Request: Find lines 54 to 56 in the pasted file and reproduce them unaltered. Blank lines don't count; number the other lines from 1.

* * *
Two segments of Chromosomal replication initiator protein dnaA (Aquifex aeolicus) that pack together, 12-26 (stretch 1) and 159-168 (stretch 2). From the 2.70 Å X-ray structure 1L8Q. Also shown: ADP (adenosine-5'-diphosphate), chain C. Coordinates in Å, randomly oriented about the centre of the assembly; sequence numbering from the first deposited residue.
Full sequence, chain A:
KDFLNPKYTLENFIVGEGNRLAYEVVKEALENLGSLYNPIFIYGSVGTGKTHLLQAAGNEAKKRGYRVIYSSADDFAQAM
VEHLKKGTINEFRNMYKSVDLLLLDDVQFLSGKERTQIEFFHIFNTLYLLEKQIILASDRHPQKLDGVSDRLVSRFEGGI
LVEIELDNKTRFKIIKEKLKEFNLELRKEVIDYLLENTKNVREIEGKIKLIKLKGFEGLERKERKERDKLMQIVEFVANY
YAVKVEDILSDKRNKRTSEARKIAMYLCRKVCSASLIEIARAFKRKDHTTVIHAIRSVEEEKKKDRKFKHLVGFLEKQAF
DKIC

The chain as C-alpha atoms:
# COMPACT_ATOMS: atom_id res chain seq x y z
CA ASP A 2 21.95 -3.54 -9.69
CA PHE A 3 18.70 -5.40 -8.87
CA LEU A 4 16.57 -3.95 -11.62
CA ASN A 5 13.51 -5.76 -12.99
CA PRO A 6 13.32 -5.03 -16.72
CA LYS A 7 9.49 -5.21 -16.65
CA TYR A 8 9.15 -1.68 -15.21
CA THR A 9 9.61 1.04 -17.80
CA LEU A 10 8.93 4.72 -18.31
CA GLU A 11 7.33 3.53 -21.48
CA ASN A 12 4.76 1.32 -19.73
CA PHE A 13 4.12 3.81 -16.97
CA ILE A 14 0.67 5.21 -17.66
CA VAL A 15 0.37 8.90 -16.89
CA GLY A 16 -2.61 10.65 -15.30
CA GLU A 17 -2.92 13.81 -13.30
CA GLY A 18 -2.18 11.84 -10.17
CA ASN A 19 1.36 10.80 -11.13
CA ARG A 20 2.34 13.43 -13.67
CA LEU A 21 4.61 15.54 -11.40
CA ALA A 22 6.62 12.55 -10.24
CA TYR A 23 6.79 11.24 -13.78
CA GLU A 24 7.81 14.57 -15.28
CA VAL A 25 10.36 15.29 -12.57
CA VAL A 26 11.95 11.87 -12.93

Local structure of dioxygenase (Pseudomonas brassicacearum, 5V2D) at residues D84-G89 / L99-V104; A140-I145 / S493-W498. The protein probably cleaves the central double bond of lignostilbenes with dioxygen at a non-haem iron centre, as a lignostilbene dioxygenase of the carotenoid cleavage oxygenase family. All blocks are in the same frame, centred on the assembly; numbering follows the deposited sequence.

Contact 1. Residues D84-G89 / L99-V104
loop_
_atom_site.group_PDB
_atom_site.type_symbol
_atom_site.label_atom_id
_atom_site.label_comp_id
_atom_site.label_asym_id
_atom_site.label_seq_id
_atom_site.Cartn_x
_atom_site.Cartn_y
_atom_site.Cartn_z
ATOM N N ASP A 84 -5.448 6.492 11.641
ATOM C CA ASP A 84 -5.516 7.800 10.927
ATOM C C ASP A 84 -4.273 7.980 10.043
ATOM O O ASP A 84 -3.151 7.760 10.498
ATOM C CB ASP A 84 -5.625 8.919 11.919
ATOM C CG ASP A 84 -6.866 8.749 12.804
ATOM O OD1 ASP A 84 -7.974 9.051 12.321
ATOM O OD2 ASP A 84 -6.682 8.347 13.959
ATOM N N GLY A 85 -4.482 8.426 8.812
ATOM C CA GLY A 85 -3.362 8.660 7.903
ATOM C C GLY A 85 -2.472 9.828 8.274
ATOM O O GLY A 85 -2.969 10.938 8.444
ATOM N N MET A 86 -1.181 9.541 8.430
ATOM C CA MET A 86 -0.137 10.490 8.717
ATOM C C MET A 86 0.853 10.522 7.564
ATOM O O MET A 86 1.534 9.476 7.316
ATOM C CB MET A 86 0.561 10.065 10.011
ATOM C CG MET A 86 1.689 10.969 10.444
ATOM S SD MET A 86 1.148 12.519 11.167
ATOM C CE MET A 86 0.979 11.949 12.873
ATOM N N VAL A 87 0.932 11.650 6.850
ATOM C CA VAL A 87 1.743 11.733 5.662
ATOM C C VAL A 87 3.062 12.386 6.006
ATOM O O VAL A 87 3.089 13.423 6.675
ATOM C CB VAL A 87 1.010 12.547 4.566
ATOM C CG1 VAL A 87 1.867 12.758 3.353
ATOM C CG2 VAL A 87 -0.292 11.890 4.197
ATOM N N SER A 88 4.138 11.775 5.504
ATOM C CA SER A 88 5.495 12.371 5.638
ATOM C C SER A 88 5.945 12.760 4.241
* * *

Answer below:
ATOM O OD2 ASP A 84 -6.682 8.347 13.959
ATOM N N GLY A 85 -4.482 8.426 8.812
ATOM C CA GLY A 85 -3.362 8.660 7.903